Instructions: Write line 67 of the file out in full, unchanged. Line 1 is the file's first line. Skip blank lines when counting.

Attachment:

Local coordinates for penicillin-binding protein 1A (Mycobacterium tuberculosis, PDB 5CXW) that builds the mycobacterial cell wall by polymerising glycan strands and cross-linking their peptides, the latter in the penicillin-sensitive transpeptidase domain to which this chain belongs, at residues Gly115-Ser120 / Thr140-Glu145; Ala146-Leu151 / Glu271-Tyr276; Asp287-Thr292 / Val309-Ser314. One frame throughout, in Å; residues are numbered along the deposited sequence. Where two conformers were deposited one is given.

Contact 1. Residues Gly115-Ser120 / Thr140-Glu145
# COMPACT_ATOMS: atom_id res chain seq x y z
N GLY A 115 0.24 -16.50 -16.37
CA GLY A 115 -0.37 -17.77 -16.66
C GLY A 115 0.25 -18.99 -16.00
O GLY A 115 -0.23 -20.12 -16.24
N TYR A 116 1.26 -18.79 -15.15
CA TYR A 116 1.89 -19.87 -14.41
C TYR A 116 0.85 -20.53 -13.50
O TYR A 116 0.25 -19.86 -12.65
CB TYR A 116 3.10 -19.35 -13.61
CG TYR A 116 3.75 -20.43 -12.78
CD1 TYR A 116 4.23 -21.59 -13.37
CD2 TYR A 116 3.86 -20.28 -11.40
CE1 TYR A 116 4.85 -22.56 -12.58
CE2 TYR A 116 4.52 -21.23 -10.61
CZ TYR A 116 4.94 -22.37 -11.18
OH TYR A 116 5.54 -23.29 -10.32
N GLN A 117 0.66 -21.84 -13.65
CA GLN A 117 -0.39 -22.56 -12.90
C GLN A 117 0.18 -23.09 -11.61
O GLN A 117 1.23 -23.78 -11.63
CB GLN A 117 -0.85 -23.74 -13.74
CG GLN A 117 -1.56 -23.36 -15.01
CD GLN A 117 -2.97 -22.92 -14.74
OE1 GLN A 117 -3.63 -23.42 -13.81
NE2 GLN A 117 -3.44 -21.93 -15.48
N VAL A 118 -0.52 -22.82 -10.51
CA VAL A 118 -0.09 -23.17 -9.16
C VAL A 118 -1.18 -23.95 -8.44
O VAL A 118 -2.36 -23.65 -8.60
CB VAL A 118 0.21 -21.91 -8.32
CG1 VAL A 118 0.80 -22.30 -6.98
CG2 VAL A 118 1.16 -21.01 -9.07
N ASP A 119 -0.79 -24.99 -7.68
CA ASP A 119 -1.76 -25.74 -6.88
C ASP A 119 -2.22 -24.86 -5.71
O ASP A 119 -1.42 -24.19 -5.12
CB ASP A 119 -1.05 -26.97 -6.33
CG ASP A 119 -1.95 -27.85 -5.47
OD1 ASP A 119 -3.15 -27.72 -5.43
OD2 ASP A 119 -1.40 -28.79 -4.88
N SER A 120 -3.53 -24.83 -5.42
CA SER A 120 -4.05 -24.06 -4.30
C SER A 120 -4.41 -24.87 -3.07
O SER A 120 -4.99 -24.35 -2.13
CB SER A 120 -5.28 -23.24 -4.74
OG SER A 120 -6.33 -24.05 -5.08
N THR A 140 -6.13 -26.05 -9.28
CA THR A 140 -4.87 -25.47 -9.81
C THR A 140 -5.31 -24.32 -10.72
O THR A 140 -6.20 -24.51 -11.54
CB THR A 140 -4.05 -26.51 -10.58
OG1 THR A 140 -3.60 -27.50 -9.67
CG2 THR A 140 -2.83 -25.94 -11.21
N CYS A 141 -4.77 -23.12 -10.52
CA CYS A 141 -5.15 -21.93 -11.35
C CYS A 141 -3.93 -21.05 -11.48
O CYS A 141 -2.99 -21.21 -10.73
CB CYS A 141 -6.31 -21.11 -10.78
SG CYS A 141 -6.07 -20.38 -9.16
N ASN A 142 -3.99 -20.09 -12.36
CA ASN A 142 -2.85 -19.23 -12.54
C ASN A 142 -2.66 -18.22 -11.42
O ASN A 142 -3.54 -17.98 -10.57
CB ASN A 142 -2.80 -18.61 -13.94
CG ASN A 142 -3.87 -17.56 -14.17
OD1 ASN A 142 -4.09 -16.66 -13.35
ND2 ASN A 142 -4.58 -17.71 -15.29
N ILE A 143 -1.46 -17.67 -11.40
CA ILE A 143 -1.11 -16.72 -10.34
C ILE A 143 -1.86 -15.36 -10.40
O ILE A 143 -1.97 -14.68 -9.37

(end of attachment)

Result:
CB ASN A 142 -2.80 -18.61 -13.94